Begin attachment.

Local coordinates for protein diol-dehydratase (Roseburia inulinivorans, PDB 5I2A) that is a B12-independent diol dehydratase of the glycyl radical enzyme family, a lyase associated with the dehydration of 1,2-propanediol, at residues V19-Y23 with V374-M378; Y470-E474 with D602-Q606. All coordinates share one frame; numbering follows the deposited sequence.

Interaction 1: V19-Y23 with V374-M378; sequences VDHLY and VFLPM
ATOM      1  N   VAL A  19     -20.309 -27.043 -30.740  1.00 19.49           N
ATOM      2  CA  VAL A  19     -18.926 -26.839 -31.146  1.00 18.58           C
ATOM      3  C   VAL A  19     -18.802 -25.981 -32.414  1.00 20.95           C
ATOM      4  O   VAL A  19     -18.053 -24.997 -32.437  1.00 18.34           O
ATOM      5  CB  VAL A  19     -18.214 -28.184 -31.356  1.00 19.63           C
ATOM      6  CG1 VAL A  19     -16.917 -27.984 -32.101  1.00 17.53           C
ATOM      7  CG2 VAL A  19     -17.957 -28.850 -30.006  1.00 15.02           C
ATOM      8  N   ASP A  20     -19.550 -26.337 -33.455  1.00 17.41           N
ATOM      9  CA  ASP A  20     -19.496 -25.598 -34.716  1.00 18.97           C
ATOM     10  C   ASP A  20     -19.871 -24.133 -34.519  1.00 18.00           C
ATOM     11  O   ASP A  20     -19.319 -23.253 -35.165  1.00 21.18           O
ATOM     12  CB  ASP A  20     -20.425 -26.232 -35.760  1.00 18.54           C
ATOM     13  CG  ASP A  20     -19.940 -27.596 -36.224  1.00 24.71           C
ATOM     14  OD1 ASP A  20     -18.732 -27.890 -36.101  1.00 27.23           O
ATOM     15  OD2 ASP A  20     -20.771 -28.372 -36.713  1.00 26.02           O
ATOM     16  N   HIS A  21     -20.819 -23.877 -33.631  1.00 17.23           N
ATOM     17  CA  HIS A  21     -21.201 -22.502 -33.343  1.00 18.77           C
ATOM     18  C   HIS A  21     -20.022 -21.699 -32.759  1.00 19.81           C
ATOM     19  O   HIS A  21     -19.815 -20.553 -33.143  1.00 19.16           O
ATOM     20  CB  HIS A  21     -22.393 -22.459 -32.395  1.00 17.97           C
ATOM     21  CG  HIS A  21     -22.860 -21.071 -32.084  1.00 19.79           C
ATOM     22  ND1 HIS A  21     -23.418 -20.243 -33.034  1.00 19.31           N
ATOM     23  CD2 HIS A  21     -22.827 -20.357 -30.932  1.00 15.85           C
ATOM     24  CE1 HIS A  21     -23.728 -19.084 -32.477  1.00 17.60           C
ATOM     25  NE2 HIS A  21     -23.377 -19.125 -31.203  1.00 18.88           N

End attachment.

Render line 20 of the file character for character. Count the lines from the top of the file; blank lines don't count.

ATOM     18  C   HIS A  21     -20.022 -21.699 -32.759  1.00 19.81           C